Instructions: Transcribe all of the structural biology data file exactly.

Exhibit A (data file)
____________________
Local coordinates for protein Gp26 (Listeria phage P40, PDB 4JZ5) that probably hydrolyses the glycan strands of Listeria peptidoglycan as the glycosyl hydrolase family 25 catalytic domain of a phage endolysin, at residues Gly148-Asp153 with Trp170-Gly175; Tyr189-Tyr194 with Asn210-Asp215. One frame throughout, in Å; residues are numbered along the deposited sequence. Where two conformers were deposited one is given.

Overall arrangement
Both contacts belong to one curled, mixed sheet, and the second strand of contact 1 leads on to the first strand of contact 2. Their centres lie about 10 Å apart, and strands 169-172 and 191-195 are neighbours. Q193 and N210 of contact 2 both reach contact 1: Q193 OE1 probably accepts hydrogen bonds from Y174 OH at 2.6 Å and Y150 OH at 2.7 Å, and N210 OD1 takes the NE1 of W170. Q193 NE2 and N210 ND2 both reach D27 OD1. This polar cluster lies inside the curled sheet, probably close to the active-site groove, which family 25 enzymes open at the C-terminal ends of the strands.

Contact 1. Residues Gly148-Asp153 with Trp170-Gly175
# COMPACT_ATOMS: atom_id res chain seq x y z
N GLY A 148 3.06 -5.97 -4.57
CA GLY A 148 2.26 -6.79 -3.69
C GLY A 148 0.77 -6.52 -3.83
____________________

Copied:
Local coordinates for protein Gp26 (Listeria phage P40, PDB 4JZ5) that probably hydrolyses the glycan strands of Listeria peptidoglycan as the glycosyl hydrolase family 25 catalytic domain of a phage endolysin, at residues Gly148-Asp153 with Trp170-Gly175; Tyr189-Tyr194 with Asn210-Asp215. One frame throughout, in Å; residues are numbered along the deposited sequence. Where two conformers were deposited one is given.

Overall arrangement
Both contacts belong to one curled, mixed sheet, and the second strand of contact 1 leads on to the first strand of contact 2. Their centres lie about 10 Å apart, and strands 169-172 and 191-195 are neighbours. Q193 and N210 of contact 2 both reach contact 1: Q193 OE1 probably accepts hydrogen bonds from Y174 OH at 2.6 Å and Y150 OH at 2.7 Å, and N210 OD1 takes the NE1 of W170. Q193 NE2 and N210 ND2 both reach D27 OD1. This polar cluster lies inside the curled sheet, probably close to the active-site groove, which family 25 enzymes open at the C-terminal ends of the strands.

Contact 1. Residues Gly148-Asp153 with Trp170-Gly175
# COMPACT_ATOMS: atom_id res chain seq x y z
N GLY A 148 3.06 -5.97 -4.57
CA GLY A 148 2.26 -6.79 -3.69
C GLY A 148 0.77 -6.52 -3.83